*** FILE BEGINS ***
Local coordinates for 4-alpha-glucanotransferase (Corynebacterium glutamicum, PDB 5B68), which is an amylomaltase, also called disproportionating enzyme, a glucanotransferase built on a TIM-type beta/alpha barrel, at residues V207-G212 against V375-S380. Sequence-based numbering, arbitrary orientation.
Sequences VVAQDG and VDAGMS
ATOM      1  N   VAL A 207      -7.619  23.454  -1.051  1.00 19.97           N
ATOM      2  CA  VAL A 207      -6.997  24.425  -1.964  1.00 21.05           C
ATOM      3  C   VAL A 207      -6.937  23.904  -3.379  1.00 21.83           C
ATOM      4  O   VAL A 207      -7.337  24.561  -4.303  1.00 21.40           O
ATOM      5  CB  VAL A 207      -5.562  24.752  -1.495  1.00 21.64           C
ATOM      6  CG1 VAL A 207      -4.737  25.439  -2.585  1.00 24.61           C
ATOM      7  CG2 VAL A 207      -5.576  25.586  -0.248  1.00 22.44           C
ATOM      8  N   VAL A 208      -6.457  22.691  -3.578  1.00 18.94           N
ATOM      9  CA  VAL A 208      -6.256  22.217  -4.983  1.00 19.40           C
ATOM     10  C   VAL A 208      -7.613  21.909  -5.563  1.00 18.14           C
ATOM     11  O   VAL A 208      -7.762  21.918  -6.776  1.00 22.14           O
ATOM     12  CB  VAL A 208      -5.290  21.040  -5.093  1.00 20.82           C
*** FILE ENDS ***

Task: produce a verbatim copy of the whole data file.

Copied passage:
Local coordinates for 4-alpha-glucanotransferase (Corynebacterium glutamicum, PDB 5B68), which is an amylomaltase, also called disproportionating enzyme, a glucanotransferase built on a TIM-type beta/alpha barrel, at residues V207-G212 against V375-S380. Sequence-based numbering, arbitrary orientation.
Sequences VVAQDG and VDAGMS
ATOM      1  N   VAL A 207      -7.619  23.454  -1.051  1.00 19.97           N
ATOM      2  CA  VAL A 207      -6.997  24.425  -1.964  1.00 21.05           C
ATOM      3  C   VAL A 207      -6.937  23.904  -3.379  1.00 21.83           C
ATOM      4  O   VAL A 207      -7.337  24.561  -4.303  1.00 21.40           O
ATOM      5  CB  VAL A 207      -5.562  24.752  -1.495  1.00 21.64           C
ATOM      6  CG1 VAL A 207      -4.737  25.439  -2.585  1.00 24.61           C
ATOM      7  CG2 VAL A 207      -5.576  25.586  -0.248  1.00 22.44           C
ATOM      8  N   VAL A 208      -6.457  22.691  -3.578  1.00 18.94           N
ATOM      9  CA  VAL A 208      -6.256  22.217  -4.983  1.00 19.40           C
ATOM     10  C   VAL A 208      -7.613  21.909  -5.563  1.00 18.14           C
ATOM     11  O   VAL A 208      -7.762  21.918  -6.776  1.00 22.14           O
ATOM     12  CB  VAL A 208      -5.290  21.040  -5.093  1.00 20.82           C